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Twitter Sued Again for Failing to Comply with Takedown Request



/ 1 year ago

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It has happened before that someone sued Twitter on the grounds of failing to remove copyrighted material upon request and now it is happening again. This time it is the award-winning photographer Kristin Pierson that has filed a lawsuit against the social-media giant Twitter after she claimed that they failed to respond to a takedown request on one of her photographs and equally failed to remove it.

User-generated sites can generally not be held accountable for copyright infringement done by their users, as long as the have a takedown policy and responds to the requests made. This is the same for twitter and they’re taking down a lot of links and images based on that, but this time it must have failed.

This week Kristen Pierson filed a complaint against Twitter at a California District Court where she accuses Twitter of hosting or linking to one of her works without permission.

“A Twitter user or users copied the Infringing Image without license or permission from Pierson and on information and belief sent one or more Tweets publicizing and linking to it. The Infringing Uses were hosted either on Twitter or on third-party servers,” the complaint reads.

This isn’t the first time that this has happened and Twitter got sued by a photographer. Christopher Boffoli previously sued the company for the same offense and that case was settled outside of the courtroom.

Pierson didn’t mention whether she sent any follow-ups on the original request and TorrentFreak couldn’t find the takedown notice in question on Chillingeffects.com where Twitter publishes its takedown notices. Pierson wants to prevent Twitter from hosting or linking to her work and in addition she demands both statutory and actual damages which could very well exceed $150,000 USD.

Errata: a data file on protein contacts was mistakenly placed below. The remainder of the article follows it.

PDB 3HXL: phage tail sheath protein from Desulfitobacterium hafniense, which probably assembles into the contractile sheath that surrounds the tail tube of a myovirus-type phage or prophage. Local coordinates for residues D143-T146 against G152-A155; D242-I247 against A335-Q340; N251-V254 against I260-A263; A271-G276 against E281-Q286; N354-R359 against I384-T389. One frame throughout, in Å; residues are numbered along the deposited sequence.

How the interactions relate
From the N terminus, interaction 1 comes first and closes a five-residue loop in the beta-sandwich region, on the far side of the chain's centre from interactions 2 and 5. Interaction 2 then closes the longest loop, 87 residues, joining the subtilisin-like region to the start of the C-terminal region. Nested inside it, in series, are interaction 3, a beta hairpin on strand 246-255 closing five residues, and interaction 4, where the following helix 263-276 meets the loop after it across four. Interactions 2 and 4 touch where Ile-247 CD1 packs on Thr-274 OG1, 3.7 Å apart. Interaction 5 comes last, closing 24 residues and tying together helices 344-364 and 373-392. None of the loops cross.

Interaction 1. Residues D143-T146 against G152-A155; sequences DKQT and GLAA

The photo in question was still online available until yesterday, but it has since been removed and can’t be found on twitters twimg.com URL anymore. The original takedown request was sent on March 4th last year.

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  • Jeff Ward

    The way I read this, someone saw her image elsewhere, posted something along the lines of “Check out this awesome pic I found.” along with a link to the image, and somehow or other that ends up with a lawsuit, which is stupid. It doesn’t sound like any money was being made, nobody was actively trying to infringe on her rights. This really does sound like someone saw the pic, thought it was cool, and linked it. People do this all the time, and I really don’t see how its a problem.